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ISSN : 1598-5504(Print)
ISSN : 2383-8272(Online)
Journal of Agriculture & Life Science Vol.56 No.3 pp.57-65
DOI : https://doi.org/10.14397/jals.2022.56.3.57


A Study on the Distribution and Damage of Boring Insect Pests in Chestnut Orchard

Seung-In Lee1, Man-Leung Ha1, Sang-Gon Lee1, Hyun Kim2, Chong-Kyu Lee2*
1Graduate student, Department of Forest Resources, Gyeongsang National University, Jinju 52725, Republic of Korea
2Professor, Division of Environmental and Forest Science College of Agriculture and Life Science, Jinju 52725, Republic of Korea
* Corresponding author: Chong-Kyu Lee (Tel) +82-55-772-3243 (E-mail) suam7@suam7@gnu.ac.kr
June 16, 2022 ; June 22, 2022 ; June 22, 2022

Abstract


This study was conducted to provide basic data on controlling boring insect pests by identifying the damage and the occurrence ecology of beetles, which are boring insect pests that seriously damage Castanea crenata, an income tree of mountain farms. By location, the damage rate was 62.5% at the foot of mountain, 61.4% at the mountain range, and 61.3% at the mountain peak. By region, the damage rate was the highest in Hapcheon at 65.3%, followed by 62.5% at Hadong and 58.1% at Jinju. The total number of adult fables was 171, followed by 49.1% (84) for Moechotypa diphysis, 39.2% (67) for Batocera lineolata, and 11.7% (20) for Anoplophora malasiaca. As for the male and female ratio of imago, Moechotypa diphysis had 51.2% (43) female and 48.4% (41) male. The percentage of emergence of beetles, which are boring insect pests appearing in the specimen collected by the survey area, was 46.0% in Hapcheon, 32.9% in Hadong, and 21.1% in Jinju.



As for the prevalence of beetles, Batocera lineolata appeared from June 22 which is the first day of the emergence period to August 30, and the amount of emergence by the prevalence period was 3.0% in June, 46.2% in July, and 47.8% in August. Anoplophora malasiaca appeared from May 20 to July 20, and the amount of emergence by prevalence period was 5.0% in May, 10.0% in June, and 75.0% in July. Moechotypa diphysis first appeared from August 10 to September 30, and the amount of emergence by prevalence period was 1.2% in July, 51.2% in August, and 46.4% in September. As for the number of eggs laid by beetles, Anoplophora malasiaca laid 90±6, Batocera lineolate laid 75±5, and Moechotypa diphysis laid 60±6.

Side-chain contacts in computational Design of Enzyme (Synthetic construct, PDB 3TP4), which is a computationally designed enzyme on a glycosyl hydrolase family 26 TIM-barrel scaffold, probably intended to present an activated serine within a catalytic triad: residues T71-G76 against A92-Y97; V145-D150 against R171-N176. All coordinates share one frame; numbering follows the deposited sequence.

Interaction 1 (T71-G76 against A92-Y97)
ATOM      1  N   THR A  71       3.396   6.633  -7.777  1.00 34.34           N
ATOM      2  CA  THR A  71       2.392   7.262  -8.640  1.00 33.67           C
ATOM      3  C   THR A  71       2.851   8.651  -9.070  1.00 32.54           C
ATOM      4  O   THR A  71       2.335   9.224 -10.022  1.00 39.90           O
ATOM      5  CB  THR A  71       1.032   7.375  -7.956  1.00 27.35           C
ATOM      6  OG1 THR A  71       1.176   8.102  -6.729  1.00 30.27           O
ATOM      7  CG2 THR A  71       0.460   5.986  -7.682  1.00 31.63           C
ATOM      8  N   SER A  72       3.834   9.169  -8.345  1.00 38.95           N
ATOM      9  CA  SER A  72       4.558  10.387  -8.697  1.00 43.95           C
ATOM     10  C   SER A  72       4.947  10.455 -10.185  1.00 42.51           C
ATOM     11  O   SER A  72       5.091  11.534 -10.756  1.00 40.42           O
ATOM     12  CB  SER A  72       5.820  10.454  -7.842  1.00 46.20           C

초록


    Introduction

    About 12 species of C. crenata inhabit temperate regions such as Asia, Europe, and North America, and both C. crenata and Castanea bungeana have been cultivated in Korea since the ancient times. Since C. crenata adapts quickly to the atmosphere and soil of Korea and is rich in nutritional value, they are classified as health foods in Korean traditional medicine as well as hardy plants, favorite foods, and necessary foods in daily life, and are used as important fruits for ancestral worships in traditional ceremonial occasions. C. crenata with such beautiful and fine custom that has continued to the present are the major fruit trees planted in the mountains, distributed in temperate areas including Korea with an annual average temperature of about 12℃. Among them, there are 5 main species of C. crenatas that are used for food are in South Korea, Japan, China, Europe, and the United States. C. crenata, which has a large fruit, rich in fruit, and has a huge yield, as well as Castanea bungeana, which has a relatively small fruit but rich in sweetness and has inner shells that easily peel off, have been cultivated in South Korea (Park et al. 2005).

    Insect pests that inflict C. crenata were first discovered in Jecheon 1958, when a large population of hump bees that inflict the shoots and inhibit the fruiting of C. crenata, causing severe damage to the forest physiognomy of C. crenata. However, this study tested insect resistance and selected varieties among the C. crenata introduced from Japan, so the variety of C. crenata has been fixed and only afforestation took place, becoming a forest-income species from 1968 (KRDA, 1991). Thus, studies have identified a total of 10 orders, 217 species of insect pests that cause damage to C. crenata, and more studies on C. crenata are in progress (Yi et al., 2003). In particular, pest control studies such as ecofriendly studies have been continuously conducted on Dichocrocis punctiferalis and Apoderus jekeli, which are insect pests that inflict C. crenata by reducing yield and income and damaging the seeds, (Lee et al., 1997;1998;1999).

    Although C. crenata contributed greatly income increase of farming villages by creating a large complex of insect-resistant varieties in 1968, it is also rapidly aging in recent years as it has been harvested for more than 50 years. In addition to aging, diseases and insect pests are damaging the trunk of C. crenata that has been neglected for care, due to the decreasing population in rural areas, urbanization, and difficulty in harvesting C. crenata. In particular, beetles, bark beetles, and rice weevils which are boring insects that directly damage the trunk, Endoclyta excrescens which are lepidoptera that damage the trunk, and Machaerotypus sibiricus of the Cicada that absorbs juice, etc. have been reported as major insect pests that damage the stem or branch of C. crenata (Kang et al., 1978;Choi, 1993;1998).